Generally favorable reviews - based on 21 Critics

Critic score distribution:
  1. Positive: 14 out of 21
  2. Negative: 0 out of 21

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Critic Reviews

  1. Reviewed by: Ty Burr
    Mar 28, 2013
    The movie’s a funny, dark, increasingly razor-sharp inquiry into the metaphysics of modern fame — how the dream of “being seen” and thus validated on some primal level can completely unhinge the average schmo.
  2. Reviewed by: Eric Kohn
    Mar 10, 2013
    The reality-show aesthetic pervades the movie as well. Garrone's roaming camera style draws you into each moment with extreme close-ups and long takes that wander through each scene and get lost in it. Luciano's plight is crushing because Garrone renders it with such detail.
  3. Reviewed by: Robert Abele
    Mar 21, 2013
    Garrone achieves something uniquely colorful, disturbing and trenchant about self-perception in an increasingly fishbowl-like society.
  4. Reviewed by: Manohla Dargis
    Mar 14, 2013
    Reality is a story about one man’s desire to make it big on the small screen, and something of a familiar exploration of the blurring between reality and its simulations. More elliptically and more interestingly, it is also a look at an Italy engrossed with rituals and spectacle, in watching and being watched.
  5. Reviewed by: Michael Atkinson
    Mar 12, 2013
    Garrone's film grows in your head afterward, making royal hash out of a cultural paradigm we'll be loath to remember years from now—if, by then, everything hasn't become "reality."
  6. Reviewed by: Bill Stamets
    Apr 25, 2013
    The first-rate Italian comedy Reality — which fakes Pope Benedict appearing in St. Peter’s Square — likens consecration to elevating an “everyman” to pop celebrity.
  7. Reviewed by: Peter Rainer
    Mar 22, 2013
    Coming on the heels of the Taviani brothers’ quasi-documentary “Caesar Must Die,” about the staging of “Julius Caesar” in a maximum-security lockup, Reality gives credence to the notion that Italian prisons are hotbeds of acting talent.
  8. Reviewed by: Eric D. Snider
    Mar 18, 2013
    With a jaunty musical score by Alexandre Desplat and a pleasant visual style aided by Marco Onorato’s colorful cinematography, Garrone delivers a story that’s part fairy tale, part religious allegory and part scathing indictment.
  9. Reviewed by: Scott Tobias
    Mar 13, 2013
    His outrageous, self-destructive journey lands him in a place just as ironic as Rupert Pupkin’s in "The King Of Comedy," but it’s haunting and mysterious, too, reflecting the dream that consumes his life.
  10. Reviewed by: Andrew O'Hehir
    Mar 18, 2013
    While Reality is a mixed bag of satire, allegory and melodrama, it’s a rich mixture that an American remake would likely never pull off. This is a movie that will reward multiple viewings, from a filmmaker of tremendous technical ability, humor and heart.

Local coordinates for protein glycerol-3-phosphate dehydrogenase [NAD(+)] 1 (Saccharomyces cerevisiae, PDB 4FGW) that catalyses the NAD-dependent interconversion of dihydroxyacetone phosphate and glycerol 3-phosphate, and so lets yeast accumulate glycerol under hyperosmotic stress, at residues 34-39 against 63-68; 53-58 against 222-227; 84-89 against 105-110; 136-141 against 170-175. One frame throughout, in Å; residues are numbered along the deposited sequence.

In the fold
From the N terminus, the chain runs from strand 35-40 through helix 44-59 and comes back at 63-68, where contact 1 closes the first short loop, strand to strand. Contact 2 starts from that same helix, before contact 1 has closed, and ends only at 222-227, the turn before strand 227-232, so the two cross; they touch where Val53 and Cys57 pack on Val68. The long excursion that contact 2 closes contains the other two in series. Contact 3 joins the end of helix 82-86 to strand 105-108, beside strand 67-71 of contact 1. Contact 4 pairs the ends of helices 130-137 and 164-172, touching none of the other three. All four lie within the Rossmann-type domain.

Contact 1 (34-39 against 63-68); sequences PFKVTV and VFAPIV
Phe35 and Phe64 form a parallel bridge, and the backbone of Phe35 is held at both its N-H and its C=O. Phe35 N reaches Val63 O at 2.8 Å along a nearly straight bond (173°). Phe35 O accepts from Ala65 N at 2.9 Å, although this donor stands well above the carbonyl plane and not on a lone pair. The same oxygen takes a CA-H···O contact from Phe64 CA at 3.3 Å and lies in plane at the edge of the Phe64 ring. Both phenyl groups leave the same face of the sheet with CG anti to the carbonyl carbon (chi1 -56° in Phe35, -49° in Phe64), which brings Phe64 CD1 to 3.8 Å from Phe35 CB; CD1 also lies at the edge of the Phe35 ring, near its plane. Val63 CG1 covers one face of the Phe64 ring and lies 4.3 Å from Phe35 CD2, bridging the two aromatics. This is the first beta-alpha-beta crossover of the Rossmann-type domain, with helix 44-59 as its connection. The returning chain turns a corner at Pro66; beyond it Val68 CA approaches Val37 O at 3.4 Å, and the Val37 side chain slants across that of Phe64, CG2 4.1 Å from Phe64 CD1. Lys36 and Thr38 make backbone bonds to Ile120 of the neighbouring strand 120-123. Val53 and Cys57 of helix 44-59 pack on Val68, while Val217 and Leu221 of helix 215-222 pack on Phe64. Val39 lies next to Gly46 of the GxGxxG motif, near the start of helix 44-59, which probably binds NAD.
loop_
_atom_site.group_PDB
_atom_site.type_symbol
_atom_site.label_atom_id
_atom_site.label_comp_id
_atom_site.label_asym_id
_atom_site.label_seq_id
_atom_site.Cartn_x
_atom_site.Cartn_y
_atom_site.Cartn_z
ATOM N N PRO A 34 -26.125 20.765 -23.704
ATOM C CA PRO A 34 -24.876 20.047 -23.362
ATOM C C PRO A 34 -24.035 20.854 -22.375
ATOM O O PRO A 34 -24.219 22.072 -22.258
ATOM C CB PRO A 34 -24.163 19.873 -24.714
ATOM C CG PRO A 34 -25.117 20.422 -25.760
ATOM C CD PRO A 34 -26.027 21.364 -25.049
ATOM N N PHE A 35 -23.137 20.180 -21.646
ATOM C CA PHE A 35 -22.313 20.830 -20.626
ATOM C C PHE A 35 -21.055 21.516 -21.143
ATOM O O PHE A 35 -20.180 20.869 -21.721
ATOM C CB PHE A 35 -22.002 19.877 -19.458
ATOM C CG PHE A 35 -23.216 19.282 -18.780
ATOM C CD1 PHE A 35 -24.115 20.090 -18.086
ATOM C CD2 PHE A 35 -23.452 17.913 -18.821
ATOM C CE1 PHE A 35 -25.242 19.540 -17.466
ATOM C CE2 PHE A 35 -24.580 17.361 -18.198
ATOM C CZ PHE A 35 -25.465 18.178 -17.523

11. Reviewed by: Tom Dawson
    Mar 15, 2013
    The film belongs to Arena, outstanding as a man growing ever more delusional in his quest to acquire celebrity status.
  12. Reviewed by: Farran Smith Nehme
    Mar 14, 2013
    The bright palette of Reality is an obvious way to underline the hero’s unraveling, but it looks good, and it works.
  13. Reviewed by: Marc Mohan
    Mar 8, 2013
    Spoofing the pernicious effects of television, especially the so-called reality genre, doesn't require pinpoint aim, and at times Luciano seems as much a target of ridicule as the superficial, oversexed entertainment served up on the tube.
  14. Reviewed by: Jesse Cataldo
    Mar 11, 2013
    Matteo Garrone has a sure eye for outlandish set pieces that exhibit the expansive outlines of his ideas, but these spectacles are sporadic, and the spaces between them tend to lag.
  15. The New Yorker
    Reviewed by: Anthony Lane
    Mar 20, 2013
    In short, there are moments, in this very uneven film with its lamination of the ancient and the monstrously new, when the spirit of Fellini hovers overhead like a naughty angel. [25 March 2013, p.109]
  16. Reviewed by: Simon Crook
    Mar 18, 2013
    As a satire on the seduction by media and our infatuation with celebrity, it's hardly "The Truman Show," but Garrone’s Gomorrah follow-up is wry and witty. Plenty of fun.
  17. Reviewed by: Elizabeth Weitzman
    Mar 14, 2013
    There is enough here — including the gifted Arena’s barely believable backstory — to keep your head spinning.
  18. Reviewed by: Peter Bradshaw
    Mar 8, 2013
    It's a likable film played with gusto and heart — though fundamentally a little sentimental and predictable.
  19. Reviewed by: Deborah Young
    Mar 8, 2013
    Half comedy and half drama, the film struggles to find its tone amid stock characters and leisurely plotting, with nods to Fellini and Italian neorealism that leave the taste of a big, reheated pizza. It all should be funnier; still the atmospheric local kitsch wins some smiles.
  20. Reviewed by: Kevin Jagernauth
    Mar 15, 2013
    While it's great to look at, Reality is an empty shell. A feature length examination on the artifice of reality programming, Garrone's film itself is superficial and lacking the same depth of artistry and ideas he finds absent on TV.
  21. Reviewed by: Eric Hynes
    Mar 12, 2013
    This vision of contemporary Italy as a warped fairyland filled with corpulent slobs and seedy C-grade celebrities recalls the tough-love spectacle of Fellini’s "La Dolce Vita," but Reality frustratingly devolves into a far more tedious mass-media morality tale.

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